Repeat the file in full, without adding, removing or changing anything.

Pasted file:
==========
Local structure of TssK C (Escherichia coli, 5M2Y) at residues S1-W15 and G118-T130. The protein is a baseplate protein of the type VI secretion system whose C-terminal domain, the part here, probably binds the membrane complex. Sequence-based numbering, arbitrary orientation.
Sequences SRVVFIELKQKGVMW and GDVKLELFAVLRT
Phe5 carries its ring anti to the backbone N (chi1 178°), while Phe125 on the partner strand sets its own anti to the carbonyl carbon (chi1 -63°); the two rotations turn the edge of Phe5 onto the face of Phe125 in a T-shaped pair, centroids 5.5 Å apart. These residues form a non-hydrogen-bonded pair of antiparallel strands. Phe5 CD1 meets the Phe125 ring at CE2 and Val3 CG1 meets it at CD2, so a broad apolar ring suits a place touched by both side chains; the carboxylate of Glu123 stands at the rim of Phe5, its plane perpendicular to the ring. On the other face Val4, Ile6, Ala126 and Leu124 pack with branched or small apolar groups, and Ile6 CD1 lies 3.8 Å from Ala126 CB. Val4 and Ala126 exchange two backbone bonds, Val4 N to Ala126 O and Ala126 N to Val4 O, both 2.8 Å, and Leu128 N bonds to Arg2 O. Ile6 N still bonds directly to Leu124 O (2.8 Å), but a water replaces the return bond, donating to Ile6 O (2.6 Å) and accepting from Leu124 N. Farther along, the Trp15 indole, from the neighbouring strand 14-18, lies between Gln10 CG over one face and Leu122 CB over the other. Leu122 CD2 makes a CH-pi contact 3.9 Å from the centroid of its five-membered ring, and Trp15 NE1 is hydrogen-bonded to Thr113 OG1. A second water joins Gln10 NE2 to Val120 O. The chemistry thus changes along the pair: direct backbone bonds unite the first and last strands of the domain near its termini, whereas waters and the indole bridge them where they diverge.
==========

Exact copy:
Local structure of TssK C (Escherichia coli, 5M2Y) at residues S1-W15 and G118-T130. The protein is a baseplate protein of the type VI secretion system whose C-terminal domain, the part here, probably binds the membrane complex. Sequence-based numbering, arbitrary orientation.
Sequences SRVVFIELKQKGVMW and GDVKLELFAVLRT
Phe5 carries its ring anti to the backbone N (chi1 178°), while Phe125 on the partner strand sets its own anti to the carbonyl carbon (chi1 -63°); the two rotations turn the edge of Phe5 onto the face of Phe125 in a T-shaped pair, centroids 5.5 Å apart. These residues form a non-hydrogen-bonded pair of antiparallel strands. Phe5 CD1 meets the Phe125 ring at CE2 and Val3 CG1 meets it at CD2, so a broad apolar ring suits a place touched by both side chains; the carboxylate of Glu123 stands at the rim of Phe5, its plane perpendicular to the ring. On the other face Val4, Ile6, Ala126 and Leu124 pack with branched or small apolar groups, and Ile6 CD1 lies 3.8 Å from Ala126 CB. Val4 and Ala126 exchange two backbone bonds, Val4 N to Ala126 O and Ala126 N to Val4 O, both 2.8 Å, and Leu128 N bonds to Arg2 O. Ile6 N still bonds directly to Leu124 O (2.8 Å), but a water replaces the return bond, donating to Ile6 O (2.6 Å) and accepting from Leu124 N. Farther along, the Trp15 indole, from the neighbouring strand 14-18, lies between Gln10 CG over one face and Leu122 CB over the other. Leu122 CD2 makes a CH-pi contact 3.9 Å from the centroid of its five-membered ring, and Trp15 NE1 is hydrogen-bonded to Thr113 OG1. A second water joins Gln10 NE2 to Val120 O. The chemistry thus changes along the pair: direct backbone bonds unite the first and last strands of the domain near its termini, whereas waters and the indole bridge them where they diverge.